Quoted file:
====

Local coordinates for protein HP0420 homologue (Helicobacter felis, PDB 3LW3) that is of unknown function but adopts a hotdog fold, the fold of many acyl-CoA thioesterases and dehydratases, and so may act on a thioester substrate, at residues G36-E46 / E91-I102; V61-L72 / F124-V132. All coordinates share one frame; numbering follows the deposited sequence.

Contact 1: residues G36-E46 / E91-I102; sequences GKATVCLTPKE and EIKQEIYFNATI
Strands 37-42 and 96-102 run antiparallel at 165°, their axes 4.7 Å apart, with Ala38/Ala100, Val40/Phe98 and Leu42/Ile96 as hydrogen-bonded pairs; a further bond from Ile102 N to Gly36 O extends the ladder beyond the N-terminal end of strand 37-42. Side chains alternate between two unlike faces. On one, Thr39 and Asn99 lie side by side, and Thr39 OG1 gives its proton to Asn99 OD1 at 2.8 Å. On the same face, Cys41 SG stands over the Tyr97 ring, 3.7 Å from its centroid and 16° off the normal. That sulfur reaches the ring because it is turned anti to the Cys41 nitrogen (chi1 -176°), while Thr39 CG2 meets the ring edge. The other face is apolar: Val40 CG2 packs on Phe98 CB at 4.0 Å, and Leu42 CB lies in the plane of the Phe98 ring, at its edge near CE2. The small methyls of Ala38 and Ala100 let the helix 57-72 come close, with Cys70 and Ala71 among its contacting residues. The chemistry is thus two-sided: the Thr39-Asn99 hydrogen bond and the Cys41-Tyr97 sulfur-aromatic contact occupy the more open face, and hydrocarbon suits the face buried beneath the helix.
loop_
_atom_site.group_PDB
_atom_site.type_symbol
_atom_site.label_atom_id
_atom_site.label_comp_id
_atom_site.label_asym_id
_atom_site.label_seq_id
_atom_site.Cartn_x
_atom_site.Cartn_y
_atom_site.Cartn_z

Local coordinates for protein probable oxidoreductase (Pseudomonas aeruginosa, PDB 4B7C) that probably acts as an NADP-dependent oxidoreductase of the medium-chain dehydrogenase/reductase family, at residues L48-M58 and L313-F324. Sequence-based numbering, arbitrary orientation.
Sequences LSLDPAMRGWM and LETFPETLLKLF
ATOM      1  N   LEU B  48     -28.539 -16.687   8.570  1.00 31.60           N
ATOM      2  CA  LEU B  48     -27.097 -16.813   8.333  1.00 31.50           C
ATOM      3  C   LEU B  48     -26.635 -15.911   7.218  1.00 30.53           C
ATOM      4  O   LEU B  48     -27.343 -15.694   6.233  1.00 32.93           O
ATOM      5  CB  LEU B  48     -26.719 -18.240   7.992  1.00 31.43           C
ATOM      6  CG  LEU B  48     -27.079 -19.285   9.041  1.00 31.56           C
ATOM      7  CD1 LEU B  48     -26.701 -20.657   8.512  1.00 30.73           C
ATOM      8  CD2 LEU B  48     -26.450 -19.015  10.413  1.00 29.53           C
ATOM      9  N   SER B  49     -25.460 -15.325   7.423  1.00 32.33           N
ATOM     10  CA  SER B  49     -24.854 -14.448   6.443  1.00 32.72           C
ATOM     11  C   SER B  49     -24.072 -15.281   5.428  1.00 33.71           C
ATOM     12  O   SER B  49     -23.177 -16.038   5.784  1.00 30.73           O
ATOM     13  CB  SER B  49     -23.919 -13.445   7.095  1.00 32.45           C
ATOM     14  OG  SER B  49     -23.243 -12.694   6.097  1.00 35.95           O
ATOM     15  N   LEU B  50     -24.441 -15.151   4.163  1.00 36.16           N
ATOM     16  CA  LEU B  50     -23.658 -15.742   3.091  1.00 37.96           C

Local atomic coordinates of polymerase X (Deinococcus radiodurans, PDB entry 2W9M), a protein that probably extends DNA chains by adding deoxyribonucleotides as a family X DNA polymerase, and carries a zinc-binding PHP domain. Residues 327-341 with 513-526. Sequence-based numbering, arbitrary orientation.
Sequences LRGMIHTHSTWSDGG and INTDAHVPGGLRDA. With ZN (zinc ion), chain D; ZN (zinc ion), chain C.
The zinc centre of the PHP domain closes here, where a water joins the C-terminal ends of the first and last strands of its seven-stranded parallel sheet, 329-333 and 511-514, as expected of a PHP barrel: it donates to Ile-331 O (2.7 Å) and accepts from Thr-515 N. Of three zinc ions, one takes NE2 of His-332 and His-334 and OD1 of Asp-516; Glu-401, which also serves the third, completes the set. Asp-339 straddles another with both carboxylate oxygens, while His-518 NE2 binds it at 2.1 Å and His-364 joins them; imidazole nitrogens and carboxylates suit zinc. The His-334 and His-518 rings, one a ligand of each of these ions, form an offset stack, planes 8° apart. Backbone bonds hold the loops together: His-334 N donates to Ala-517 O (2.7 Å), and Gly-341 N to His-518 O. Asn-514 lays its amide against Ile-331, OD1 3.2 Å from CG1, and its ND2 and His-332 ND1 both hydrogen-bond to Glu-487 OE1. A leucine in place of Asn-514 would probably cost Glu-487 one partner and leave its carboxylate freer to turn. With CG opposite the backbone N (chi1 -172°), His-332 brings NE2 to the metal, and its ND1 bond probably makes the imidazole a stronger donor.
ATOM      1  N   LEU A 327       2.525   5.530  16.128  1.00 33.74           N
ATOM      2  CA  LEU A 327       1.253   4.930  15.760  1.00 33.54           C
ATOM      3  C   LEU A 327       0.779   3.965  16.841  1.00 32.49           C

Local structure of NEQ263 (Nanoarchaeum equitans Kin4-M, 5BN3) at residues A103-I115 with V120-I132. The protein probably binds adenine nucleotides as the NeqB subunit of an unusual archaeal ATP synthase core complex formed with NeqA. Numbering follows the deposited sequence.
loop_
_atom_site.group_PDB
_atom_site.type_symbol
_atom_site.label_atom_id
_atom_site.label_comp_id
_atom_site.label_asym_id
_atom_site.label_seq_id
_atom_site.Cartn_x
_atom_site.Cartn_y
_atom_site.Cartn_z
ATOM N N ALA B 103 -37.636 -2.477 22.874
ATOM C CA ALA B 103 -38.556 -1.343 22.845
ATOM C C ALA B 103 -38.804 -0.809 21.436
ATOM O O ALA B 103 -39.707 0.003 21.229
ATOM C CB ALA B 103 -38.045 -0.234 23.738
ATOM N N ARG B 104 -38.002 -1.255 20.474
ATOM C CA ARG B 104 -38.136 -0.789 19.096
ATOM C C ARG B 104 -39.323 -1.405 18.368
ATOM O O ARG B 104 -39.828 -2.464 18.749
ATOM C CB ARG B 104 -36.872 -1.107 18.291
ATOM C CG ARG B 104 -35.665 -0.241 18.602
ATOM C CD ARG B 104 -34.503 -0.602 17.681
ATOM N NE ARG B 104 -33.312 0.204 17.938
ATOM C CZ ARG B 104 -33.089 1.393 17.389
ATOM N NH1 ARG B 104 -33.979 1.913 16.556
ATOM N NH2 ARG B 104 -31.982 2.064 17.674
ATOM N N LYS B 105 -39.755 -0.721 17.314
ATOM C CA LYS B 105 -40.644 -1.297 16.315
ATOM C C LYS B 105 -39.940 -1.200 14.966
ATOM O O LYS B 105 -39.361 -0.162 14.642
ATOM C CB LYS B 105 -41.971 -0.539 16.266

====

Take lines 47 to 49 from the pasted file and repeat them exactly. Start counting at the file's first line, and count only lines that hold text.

_atom_site.Cartn_y
_atom_site.Cartn_z
ATOM N N ALA B 103 -37.636 -2.477 22.874